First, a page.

The author then dwells into the various kinds of marriages -’Arranging Love’ but I think it should be arranging marriage or arranged marriage as we call it in my native country (my history teacher was an Irishman and he hated the word native but I am so done with googling synonyms these days that it will have to work…apologies). 

The book explores the question of arranged marriages in detail. Here, I would also point out that this is more of a book about a Hindu marriage (but the writer explains in the preface why it is so).

The concept of the “Aunty jee marriage bureau network” is somehow not mentioned in the book or maybe I missed that part but I have seen it work for people. The neighborhood aunties are the biggest arranger of marriages in India and also the most prominent source of (local) news. But the book shows how parents or relatives arrange marriages. It also examines the deep rooted problems in such alliances. But I think young India is constantly refusing the power of parents to plan their lives for them like they should. Nobody should plan their lives. The only worthwhile plan I had in my life was to become a writer and look how it turned out- I became a reviewer!

I was curious to check if this book shed light on the idea of romantic love- the only reason people should be getting married but I know half of you don’t have the money and the remaining half pretend to be liberal only on twitter and facebook, deep down you know that even your parents support conservative policies. Its a kitchen secret. But this book is more honest than some of us can ever be.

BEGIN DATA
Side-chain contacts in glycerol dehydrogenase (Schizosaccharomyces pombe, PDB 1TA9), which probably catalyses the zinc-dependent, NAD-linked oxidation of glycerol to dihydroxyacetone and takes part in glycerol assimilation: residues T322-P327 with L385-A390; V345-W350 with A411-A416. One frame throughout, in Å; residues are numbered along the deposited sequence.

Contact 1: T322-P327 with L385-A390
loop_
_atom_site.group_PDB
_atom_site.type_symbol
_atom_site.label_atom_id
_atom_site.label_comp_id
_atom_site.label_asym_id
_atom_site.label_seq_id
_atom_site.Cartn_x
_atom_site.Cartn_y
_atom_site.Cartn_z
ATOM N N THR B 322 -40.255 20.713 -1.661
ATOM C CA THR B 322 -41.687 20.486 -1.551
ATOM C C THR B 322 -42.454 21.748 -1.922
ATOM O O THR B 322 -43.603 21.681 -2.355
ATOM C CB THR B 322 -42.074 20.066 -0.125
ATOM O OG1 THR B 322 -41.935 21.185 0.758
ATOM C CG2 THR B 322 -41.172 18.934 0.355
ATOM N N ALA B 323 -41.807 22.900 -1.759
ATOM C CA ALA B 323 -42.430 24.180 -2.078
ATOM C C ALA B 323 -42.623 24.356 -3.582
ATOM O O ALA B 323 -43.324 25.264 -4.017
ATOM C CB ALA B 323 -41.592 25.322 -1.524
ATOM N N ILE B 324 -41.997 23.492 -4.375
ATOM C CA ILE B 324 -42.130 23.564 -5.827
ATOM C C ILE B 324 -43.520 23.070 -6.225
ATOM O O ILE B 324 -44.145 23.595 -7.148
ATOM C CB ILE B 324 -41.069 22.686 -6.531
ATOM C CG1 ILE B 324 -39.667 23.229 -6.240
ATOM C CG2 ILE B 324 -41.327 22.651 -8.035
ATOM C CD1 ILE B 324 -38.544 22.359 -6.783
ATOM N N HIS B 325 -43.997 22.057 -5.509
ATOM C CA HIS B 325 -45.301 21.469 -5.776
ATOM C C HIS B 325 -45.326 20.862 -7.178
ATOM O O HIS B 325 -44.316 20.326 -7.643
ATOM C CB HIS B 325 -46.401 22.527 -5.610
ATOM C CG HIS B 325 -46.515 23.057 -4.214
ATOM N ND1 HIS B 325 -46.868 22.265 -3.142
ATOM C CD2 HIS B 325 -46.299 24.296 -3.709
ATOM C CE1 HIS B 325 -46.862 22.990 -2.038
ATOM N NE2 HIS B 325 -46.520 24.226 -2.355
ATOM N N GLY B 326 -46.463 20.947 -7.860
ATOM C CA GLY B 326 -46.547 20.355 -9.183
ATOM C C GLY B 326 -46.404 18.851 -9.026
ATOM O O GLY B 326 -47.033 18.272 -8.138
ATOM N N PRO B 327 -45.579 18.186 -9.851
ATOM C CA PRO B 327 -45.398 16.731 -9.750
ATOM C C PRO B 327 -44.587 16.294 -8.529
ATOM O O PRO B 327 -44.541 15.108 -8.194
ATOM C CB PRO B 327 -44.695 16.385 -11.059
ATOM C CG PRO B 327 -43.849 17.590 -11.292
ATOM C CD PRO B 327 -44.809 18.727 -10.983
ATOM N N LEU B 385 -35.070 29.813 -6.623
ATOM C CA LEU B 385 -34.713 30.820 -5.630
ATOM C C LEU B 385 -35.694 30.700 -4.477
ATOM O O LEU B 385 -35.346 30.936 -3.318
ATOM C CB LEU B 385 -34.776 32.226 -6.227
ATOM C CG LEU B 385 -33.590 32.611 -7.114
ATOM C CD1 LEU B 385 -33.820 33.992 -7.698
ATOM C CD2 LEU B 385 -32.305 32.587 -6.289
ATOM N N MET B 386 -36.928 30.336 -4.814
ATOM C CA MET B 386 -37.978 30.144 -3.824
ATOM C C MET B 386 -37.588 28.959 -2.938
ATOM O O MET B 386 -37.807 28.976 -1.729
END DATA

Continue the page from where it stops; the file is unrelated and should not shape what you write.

But that’s where this book shines- it dismantles the money power behind weddings. The proof is in the banknotes. No Indian man could afford (funding) his own wedding. There are some interesting statistics here and I quote:

“…the average Indian spends a staggering one-fifth of the wealth accumulated in his/her lifetime on a son or daughter/s wedding, second only to investing in the family home. This is reflective of Indian priorities, where a roof over one’s head mildly edges out the child’s wedding as the top expense in a person’s life.”

The whole celebration of marriage as the sole purpose of a person’s life is partly due to the larger than life’s weddings of influential people and of course- Bollywood. I think most people do not have any other interest in life- no literary pursuits or hobbies (music anybody?) and perhaps marriage is a way of feeling important for one day before they finally die- nameless and friendless. 

Sorry if this review appears to be a rant- its not but glass walls must be shattered and this book does that. I have so many friends who took vows in college to not take dowries and did exactly that after a couple of years when it was their turn to get married. I hope you read this review and perhaps it answers why I didn’t take your calls and never attended your marriage. Well, some I didn’t attend because of the Covid-19 lockdown- because I mean priorities! My priority was to survive 2020 but I salute those who got married in the middle of a pandemic. You’re the optimist this world so badly needs.